Spark is a micro framework for creating web applications in Kotlin and Java 8 with minimal effort. The project has now its Kotlin declination, and continue to assert its ambition for developing webapps in a smart & simple way. This state of mind matches perfectly with the Koin’s philosophy: simplicity of writing and smart APIs.
In the simplest case of writing a Spark webapp, you can start directly with your HTTP route declaration with just
I would like to go beyond that case a bit simple, and try to make a more complete component chain: a Controller, a Service and a Repository. All of those components assembled behind Spark with Koin.
Controller (http) -> Service (business) -> Repository (data)
- a Controller to handle HTTP route and return result from the service
- a Service to handle business and take data from repository
- a Repository to provide data
Sources are available in the Koin’s github repository. Let’s go 👍
A better start
Firstly, I will use an HTTP Controller. A Controller is just a component that help declare routing and allow bind our HTTP request with others components. The HelloController can be written like that:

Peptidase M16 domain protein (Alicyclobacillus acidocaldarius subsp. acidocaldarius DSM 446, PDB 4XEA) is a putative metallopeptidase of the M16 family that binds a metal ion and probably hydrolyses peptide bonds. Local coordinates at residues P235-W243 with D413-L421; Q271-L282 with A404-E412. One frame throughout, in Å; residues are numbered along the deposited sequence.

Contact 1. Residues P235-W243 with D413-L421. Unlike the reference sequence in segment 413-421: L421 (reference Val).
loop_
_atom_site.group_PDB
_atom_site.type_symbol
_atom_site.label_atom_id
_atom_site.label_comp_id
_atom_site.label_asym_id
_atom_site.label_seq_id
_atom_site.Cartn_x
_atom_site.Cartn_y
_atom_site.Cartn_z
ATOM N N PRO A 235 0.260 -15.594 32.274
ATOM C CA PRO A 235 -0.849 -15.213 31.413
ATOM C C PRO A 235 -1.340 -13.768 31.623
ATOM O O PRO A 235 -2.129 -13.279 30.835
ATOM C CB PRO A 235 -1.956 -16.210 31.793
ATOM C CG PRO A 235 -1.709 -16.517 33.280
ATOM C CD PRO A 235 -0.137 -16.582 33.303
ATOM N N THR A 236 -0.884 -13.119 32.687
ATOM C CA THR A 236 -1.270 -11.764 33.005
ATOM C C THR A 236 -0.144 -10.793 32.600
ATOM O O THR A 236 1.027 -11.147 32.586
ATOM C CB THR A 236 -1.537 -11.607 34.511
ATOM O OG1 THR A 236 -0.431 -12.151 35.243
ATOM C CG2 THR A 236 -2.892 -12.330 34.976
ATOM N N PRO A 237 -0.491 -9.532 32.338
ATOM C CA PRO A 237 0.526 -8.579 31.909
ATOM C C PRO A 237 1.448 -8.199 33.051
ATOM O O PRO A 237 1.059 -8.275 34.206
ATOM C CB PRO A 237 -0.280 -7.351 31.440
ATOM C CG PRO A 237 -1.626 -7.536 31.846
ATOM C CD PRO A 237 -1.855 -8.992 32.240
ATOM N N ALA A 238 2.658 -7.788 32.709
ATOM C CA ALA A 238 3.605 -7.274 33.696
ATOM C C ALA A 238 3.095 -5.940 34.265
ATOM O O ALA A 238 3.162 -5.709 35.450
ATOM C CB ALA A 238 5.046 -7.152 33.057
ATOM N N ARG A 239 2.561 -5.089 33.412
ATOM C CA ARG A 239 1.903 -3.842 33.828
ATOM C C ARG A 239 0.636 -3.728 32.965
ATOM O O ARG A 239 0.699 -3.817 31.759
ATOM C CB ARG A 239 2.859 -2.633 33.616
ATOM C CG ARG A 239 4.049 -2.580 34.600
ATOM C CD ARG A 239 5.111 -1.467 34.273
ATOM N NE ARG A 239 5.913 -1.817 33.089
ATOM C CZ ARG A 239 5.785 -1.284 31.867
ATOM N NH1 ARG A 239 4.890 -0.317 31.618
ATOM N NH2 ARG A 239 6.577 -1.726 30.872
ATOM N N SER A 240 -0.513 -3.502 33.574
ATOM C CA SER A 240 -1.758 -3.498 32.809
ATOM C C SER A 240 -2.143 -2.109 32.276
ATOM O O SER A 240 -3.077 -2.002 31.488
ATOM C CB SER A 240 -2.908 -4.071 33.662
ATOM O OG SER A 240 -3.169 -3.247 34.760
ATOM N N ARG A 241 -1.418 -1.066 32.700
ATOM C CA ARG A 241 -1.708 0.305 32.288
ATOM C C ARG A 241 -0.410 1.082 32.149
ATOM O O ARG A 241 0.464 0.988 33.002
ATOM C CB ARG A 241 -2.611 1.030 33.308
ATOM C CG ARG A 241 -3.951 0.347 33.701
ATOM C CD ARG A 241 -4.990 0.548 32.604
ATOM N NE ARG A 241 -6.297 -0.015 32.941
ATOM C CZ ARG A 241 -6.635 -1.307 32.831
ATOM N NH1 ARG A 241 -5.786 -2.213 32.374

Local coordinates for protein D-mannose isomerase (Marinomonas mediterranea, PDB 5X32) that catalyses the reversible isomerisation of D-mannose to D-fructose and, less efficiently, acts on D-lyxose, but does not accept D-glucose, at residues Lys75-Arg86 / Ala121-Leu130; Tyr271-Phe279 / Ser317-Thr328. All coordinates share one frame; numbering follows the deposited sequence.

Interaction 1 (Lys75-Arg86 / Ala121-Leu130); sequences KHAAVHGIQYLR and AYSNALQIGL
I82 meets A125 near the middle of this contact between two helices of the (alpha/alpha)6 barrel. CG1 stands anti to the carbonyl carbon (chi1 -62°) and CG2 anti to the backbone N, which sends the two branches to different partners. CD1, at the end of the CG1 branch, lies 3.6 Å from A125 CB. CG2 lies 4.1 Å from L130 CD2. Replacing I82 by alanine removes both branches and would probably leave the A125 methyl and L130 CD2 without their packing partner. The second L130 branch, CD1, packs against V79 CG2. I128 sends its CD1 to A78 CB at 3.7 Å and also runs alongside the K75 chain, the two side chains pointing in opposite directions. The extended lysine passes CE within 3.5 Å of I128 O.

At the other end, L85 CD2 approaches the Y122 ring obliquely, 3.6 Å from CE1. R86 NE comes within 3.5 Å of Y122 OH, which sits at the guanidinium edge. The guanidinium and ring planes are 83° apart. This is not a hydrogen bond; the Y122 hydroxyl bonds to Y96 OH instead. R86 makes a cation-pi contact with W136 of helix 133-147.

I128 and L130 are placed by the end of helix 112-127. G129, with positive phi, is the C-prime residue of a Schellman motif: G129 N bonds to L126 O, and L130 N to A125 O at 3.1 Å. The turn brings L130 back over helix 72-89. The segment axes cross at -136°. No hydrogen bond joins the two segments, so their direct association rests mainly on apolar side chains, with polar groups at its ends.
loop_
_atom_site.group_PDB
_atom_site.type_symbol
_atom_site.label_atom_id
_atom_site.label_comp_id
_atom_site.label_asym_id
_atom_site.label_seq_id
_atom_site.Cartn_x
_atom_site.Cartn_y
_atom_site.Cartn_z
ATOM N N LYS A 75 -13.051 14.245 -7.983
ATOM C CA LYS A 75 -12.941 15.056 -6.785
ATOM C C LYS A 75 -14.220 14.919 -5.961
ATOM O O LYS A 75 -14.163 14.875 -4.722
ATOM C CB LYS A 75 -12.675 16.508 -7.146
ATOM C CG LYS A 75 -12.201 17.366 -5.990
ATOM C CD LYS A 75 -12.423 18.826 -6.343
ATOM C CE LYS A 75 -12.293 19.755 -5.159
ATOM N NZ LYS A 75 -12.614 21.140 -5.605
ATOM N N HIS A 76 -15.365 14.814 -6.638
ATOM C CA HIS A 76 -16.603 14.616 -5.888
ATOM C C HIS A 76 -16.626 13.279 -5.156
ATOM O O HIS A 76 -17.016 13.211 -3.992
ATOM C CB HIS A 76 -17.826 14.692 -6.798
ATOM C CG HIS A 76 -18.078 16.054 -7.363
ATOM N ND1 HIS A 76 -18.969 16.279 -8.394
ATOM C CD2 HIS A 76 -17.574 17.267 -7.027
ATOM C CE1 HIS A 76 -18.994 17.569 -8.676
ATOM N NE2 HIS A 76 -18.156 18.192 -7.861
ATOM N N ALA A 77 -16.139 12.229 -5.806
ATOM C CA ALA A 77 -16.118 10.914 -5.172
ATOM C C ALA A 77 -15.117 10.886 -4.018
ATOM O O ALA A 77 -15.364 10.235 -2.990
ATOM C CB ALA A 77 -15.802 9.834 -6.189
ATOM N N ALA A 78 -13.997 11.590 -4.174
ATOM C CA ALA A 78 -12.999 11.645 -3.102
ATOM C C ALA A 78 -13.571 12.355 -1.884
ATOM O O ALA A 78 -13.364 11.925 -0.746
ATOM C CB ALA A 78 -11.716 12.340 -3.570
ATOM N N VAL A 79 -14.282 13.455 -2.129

Then, let’s use Spark with the following
start function. It handles all Spark init and allows to run things into a lambda, before waiting for the end of server initialization:
You can check here how I provide this way of starting Spark. This can be easily reused for testing.
Service & Repository
Now, let’s write our Service, a component that will ask Repository for data:
and our Repository, which provides data:
Our Service and Repository are decoupled with interfaces. And each implementation can be injected by its constructor (injecting via constructor is the most recommended way of preparing dependency injection).
Assembling with Koin
Let’s declare our Koin module this way (version 0.7.1 of Koin):
Service and Repository will be managed by Koin. Let’s plug our service into our Controller:
HelloController is tagged with the
KoinComponent interface to allow the usage of
by inject(). This interface is needed when you can't create directly components with Koin, and must bind with a runtime or an SDK.
And finally, let’s start Koin:
That’s it! You’re ready to go.
Now, you have no excuse to not test your code. The github project provides several testing samples:
- Test Controller with complete application
- Test controller with mock service
- Test service and repository
- Check Koin configuration
Below a sample, about Controller with mocked Service:
And its simple module for providing mocks:
Koin is your perfect companion to write applications with SparkKotlin. All sources are available in the Koin’s github repository. Go play with it! 😉